But it was only after all the pomp and circumstance that the magnitude really hit him.
"It's great to have this moment, and it was very emotional," he said. "When you are a player, you dream about that — when you are a kid, when you watch a movie… To happen to me, it's kind of weird but awesome at the same time."
The team's tributes included a video with highlights from Le Toux's playing days, and a recorded messages from former teammates Kyle Nakazawa (a fellow Union original), Tranquillo Barnetta and Conor Casey.
There were also two former teammates in attendance: Brian Carroll, who retired last year, and Zach Pfeffer, the Union's first homegrown player.
Pfeffer, a Dresher native, hadn't been to the stadium in a few years. He admitted it was "a little weird" to be back. Now 23 years old, he retired from playing after the 2016 season and enrolled in Temple's business school to study for a finance degree. But he kept in touch with some of his old teammates, especially Le Toux.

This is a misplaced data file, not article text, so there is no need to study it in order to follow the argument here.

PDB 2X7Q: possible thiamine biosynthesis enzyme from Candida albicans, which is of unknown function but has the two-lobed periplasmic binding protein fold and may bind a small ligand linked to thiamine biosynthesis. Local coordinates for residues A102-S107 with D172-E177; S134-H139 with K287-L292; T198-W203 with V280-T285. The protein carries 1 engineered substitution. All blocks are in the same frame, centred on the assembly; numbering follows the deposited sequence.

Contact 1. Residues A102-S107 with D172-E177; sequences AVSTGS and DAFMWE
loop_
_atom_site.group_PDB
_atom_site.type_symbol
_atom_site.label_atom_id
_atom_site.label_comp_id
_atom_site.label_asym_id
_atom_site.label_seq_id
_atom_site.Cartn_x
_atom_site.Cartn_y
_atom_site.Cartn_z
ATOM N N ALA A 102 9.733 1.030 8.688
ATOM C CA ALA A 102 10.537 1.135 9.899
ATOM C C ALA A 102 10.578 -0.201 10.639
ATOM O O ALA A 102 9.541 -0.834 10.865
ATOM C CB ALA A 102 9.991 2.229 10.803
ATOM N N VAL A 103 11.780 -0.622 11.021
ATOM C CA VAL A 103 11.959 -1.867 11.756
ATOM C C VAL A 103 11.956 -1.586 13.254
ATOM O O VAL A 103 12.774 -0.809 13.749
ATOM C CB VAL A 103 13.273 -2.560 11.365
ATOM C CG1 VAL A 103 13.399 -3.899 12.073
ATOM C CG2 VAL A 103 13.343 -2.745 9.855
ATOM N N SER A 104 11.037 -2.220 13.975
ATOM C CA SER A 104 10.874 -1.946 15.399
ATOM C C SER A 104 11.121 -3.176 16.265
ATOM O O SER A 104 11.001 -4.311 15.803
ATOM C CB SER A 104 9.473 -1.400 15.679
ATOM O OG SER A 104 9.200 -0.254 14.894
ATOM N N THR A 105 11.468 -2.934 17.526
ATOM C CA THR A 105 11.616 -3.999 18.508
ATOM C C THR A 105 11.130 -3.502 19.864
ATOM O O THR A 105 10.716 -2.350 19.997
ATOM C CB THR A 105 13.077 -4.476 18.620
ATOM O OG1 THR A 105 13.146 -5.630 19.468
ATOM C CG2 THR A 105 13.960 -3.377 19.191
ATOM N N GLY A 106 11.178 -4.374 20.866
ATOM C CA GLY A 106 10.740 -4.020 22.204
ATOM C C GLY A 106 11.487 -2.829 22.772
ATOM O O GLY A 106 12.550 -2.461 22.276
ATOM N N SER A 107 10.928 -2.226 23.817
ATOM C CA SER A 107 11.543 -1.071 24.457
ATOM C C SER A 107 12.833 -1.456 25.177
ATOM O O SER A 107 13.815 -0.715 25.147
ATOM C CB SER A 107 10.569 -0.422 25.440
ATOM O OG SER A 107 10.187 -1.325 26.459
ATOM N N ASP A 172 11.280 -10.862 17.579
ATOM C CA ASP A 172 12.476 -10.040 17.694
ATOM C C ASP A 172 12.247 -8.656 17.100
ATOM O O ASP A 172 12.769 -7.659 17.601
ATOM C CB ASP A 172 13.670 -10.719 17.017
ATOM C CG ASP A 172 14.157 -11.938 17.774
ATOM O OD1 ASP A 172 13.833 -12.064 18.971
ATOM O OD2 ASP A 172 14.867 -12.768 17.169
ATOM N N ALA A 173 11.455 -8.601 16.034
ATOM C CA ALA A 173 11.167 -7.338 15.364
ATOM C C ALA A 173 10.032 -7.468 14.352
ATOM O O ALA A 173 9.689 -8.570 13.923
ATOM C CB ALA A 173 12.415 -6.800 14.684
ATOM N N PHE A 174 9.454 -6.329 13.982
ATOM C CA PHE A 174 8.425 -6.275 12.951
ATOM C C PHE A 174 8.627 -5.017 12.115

"He was one of the veterans that took me under his wing and showed me the ropes, showed me how to be a true professional," Pfeffer said. "He had a great influence on me, and obviously had an amazing influence on everyone here."
Le Toux admitted to being nervous in the last few days, as he worked on a short speech for the crowd at Talen Energy Stadium. But when he stood at the podium, he was as level-headed as he used to be in front of opponents' goals.
"Being here was a blessing for me," he said to the crowd. "You welcomed me in this beautiful city, you welcomed me in this beautiful team, and I love you guys."
Perhaps Le Toux's most heartfelt sentiment came in a conversation with reporters a few minutes later.
"They traded me once, they traded me twice, but now I'm here forever, so nobody can trade me from that," he said.
Call that one last fine finish from the Union's all-time leading scorer.